November 28, 2002For those of you inclined to celebrate the holiday, I'm pleased to wish you a very Happy Thanksgiving. For those of you whose cultures do not celebrate the holiday, I'm going to wish you a Happy Thanksgiving, too.
On this day, Americans are wont to eat too much in celebration of the fact that we're generally well-off enough to be able, as a people, to get away with eating too much. It's too sweepingly general to say that all Americans are fat, but folks say it anyway, and we're entering the season that most self-conscious Americans will exit in January with a new year's resolution to eat less. Ahh, the irony.
A good exercise for anyone this time of year is to count the things you can be thankful for. Whether or not you're religious, it's a good practice. This year, I'm thankful especially for the joy I have in my family. Between Novell-work and Schlock-work I have precious little free time, and I treasure the moments I spend with my wife and my children.
Those moments are so important to me that I've given up things of lesser import. Television, for instance. Many of you may be watching bowl games today. Enjoy. I'll be romping with my kids until the yams try to come back up for a breath of fresh air.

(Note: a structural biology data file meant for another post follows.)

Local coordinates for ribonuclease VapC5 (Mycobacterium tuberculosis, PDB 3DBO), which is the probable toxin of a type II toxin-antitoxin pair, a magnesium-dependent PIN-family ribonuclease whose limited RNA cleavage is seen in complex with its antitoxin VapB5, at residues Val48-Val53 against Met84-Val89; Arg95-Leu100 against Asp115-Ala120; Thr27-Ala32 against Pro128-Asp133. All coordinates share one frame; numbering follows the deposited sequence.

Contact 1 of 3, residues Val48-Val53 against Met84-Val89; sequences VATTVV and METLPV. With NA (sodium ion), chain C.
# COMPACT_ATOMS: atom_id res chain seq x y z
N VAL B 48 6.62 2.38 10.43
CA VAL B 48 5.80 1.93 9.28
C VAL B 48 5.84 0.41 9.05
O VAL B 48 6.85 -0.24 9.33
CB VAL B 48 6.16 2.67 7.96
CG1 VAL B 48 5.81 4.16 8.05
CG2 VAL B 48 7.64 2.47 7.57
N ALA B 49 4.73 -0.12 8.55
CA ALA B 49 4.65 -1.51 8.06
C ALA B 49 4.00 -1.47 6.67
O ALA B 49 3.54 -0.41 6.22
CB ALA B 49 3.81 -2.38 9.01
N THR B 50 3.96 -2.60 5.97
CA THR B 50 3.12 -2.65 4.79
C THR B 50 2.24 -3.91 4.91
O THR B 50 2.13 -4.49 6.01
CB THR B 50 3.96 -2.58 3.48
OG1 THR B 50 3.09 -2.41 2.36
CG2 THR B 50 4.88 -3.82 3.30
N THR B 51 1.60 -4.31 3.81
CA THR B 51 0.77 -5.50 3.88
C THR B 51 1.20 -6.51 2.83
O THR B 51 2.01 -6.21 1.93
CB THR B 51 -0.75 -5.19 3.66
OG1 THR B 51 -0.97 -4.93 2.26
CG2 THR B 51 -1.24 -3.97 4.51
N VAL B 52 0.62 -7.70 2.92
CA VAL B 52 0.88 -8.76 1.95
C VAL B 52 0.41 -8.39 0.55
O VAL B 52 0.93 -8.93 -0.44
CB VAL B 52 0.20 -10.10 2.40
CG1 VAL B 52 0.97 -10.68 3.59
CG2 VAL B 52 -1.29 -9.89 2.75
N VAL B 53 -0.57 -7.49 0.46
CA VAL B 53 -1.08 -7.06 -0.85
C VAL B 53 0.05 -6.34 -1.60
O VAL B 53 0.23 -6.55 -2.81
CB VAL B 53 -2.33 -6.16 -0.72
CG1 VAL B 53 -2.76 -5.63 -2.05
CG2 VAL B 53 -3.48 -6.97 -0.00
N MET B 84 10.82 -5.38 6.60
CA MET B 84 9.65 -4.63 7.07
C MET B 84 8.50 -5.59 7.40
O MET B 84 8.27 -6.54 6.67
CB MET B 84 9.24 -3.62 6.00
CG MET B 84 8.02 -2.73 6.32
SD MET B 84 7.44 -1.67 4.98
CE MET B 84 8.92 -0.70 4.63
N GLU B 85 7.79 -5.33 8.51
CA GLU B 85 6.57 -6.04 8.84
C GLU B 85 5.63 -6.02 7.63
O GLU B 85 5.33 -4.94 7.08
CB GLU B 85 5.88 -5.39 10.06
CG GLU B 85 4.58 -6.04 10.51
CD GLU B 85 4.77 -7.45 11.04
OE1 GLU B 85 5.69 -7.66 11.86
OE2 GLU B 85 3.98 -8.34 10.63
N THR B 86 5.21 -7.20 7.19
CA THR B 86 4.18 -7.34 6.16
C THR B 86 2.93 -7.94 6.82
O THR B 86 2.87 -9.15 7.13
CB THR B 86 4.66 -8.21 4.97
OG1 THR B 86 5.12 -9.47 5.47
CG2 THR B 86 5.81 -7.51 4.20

Speaking of squash-like things, my 5-year-old son announced yesterday that he knows how to make pumpkin pie. I'll paraphrase, using textual affectations in loving imitation.
"First, my get a puckin. Cut out eyes. Anna puckin go inna pan, an' inna oven. An it squash, an turn into puckin pie. Then my put sqwee-squeem onnit."
I'm thankful for my kids, and I'm especially thankful that my son is not responsible for cooking the pumpkin pie this year. His recipe lacks butter and sugar, two things without which I would not be the fat american I am today (although he did get the ice-cream bit, so I suppose he's learning).
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